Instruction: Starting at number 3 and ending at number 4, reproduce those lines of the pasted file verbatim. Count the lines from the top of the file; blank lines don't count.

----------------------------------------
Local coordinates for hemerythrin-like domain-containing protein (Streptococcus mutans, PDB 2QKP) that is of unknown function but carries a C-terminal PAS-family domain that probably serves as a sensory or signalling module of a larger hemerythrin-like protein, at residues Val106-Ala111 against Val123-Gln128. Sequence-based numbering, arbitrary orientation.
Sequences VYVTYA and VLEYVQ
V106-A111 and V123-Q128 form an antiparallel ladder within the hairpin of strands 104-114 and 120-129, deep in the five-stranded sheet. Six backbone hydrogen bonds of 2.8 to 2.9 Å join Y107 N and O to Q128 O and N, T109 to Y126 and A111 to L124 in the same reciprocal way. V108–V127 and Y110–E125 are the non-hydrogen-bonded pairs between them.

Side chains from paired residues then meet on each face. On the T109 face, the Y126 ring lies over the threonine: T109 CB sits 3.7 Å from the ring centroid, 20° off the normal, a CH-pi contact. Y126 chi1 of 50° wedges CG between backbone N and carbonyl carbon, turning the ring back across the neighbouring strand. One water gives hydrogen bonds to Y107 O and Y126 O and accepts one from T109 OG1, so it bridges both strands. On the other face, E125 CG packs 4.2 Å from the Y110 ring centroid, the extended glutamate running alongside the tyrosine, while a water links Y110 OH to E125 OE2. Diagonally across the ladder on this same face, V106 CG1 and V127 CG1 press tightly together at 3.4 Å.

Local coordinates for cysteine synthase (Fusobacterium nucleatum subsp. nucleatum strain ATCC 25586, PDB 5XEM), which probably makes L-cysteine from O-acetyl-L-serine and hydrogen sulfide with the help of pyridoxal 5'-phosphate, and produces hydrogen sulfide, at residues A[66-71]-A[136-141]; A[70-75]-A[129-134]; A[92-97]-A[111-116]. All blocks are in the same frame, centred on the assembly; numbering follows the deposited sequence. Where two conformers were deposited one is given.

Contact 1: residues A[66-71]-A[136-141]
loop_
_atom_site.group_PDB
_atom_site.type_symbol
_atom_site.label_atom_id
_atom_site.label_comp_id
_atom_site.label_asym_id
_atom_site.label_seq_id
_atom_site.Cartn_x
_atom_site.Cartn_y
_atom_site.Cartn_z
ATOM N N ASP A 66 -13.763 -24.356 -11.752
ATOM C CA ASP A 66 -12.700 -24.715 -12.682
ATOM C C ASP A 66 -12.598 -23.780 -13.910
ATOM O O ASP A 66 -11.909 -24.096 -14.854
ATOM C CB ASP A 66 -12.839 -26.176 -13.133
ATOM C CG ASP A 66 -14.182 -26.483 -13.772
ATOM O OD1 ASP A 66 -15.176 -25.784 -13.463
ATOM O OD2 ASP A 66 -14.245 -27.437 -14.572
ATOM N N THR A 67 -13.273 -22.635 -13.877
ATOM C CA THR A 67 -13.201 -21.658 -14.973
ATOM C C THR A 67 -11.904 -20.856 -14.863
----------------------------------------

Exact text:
V106-A111 and V123-Q128 form an antiparallel ladder within the hairpin of strands 104-114 and 120-129, deep in the five-stranded sheet. Six backbone hydrogen bonds of 2.8 to 2.9 Å join Y107 N and O to Q128 O and N, T109 to Y126 and A111 to L124 in the same reciprocal way. V108–V127 and Y110–E125 are the non-hydrogen-bonded pairs between them.

Side chains from paired residues then meet on each face. On the T109 face, the Y126 ring lies over the threonine: T109 CB sits 3.7 Å from the ring centroid, 20° off the normal, a CH-pi contact. Y126 chi1 of 50° wedges CG between backbone N and carbonyl carbon, turning the ring back across the neighbouring strand. One water gives hydrogen bonds to Y107 O and Y126 O and accepts one from T109 OG1, so it bridges both strands. On the other face, E125 CG packs 4.2 Å from the Y110 ring centroid, the extended glutamate running alongside the tyrosine, while a water links Y110 OH to E125 OE2. Diagonally across the ladder on this same face, V106 CG1 and V127 CG1 press tightly together at 3.4 Å.